The Gettier problem challenges the notion that knowledge is a justified true belief. In short, the problem is about accidental knowledge (if there is such a thing) and having a belief that is true while your reason for justification is false. For example, I leave my keys in my jacket pocket hanging over the back of the kitchen chair. While I’m away, my wife comes around and picks up my jacket to throw it in the wash. Noticing that my keys are in my jacket pocket she thinks I’ll probably be heading out to soon since I didn’t hang up my jacket and put my keys in their respective places. She then places my keys back in my jacket and my jacket back over the chair where they were before. When I return do I have knowledge that my keys are in my jacket? That’s the issue. Do I believe my keys are in my jacket? Yes. Is it true my keys are in my jacket? Yes. Am I justified in believing this? Well… probably not since the reason why the keys are actually there are not the reason why I believe they’re there. Thus, I have no justification for believing this even though I do believe it and it happens to be true.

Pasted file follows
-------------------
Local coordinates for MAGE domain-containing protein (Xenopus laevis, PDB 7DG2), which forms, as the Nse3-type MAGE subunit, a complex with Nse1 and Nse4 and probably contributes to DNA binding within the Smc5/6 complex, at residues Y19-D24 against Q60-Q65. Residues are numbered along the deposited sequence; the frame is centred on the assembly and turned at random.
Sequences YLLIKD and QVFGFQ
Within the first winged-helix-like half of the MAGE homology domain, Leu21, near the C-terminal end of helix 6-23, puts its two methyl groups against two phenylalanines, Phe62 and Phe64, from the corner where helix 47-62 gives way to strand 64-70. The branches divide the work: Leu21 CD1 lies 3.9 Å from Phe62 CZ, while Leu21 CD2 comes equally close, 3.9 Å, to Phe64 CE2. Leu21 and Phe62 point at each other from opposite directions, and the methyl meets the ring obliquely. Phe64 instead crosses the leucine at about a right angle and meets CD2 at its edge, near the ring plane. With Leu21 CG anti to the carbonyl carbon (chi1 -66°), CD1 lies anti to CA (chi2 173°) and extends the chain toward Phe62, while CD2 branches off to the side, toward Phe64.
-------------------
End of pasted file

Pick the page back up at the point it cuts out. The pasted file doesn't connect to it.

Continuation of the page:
So, perhaps there are two alternatives for the Gettier problem: 1) justified true belief requires a fourth criterion for knowledge or 2) justification must be reconceived to make it sufficient for knowledge. (I’m not going to offer a possible solution here.)
Here are general rules for Gettier cases. It does not matter how the particular element of knowledge in addition to true belief is to be analyzed. As long as there is a small degree of independence between this other element and the truth, we can construct Gettier cases with the following procedure: Start with a case of justified or warranted false belief. Make the element of justification (warrant) strong enough for knowledge, but make the belief false. The falsity of the belief must be due to some happenstance of luck. Amend the case by adding another element of luck to serve as a corrective for the belief forming process. The second element of luck must be independent of the element of warrant so that the degree of warrant is without change.
We now have a situation in which the belief is justified or warranted in a sense strong enough for knowledge, the belief is true, but it is not knowledge. As long as the concept of knowledge connects the justification component and the truth component, but permits some degree of independence between them, justified true belief will never be sufficient for knowledge.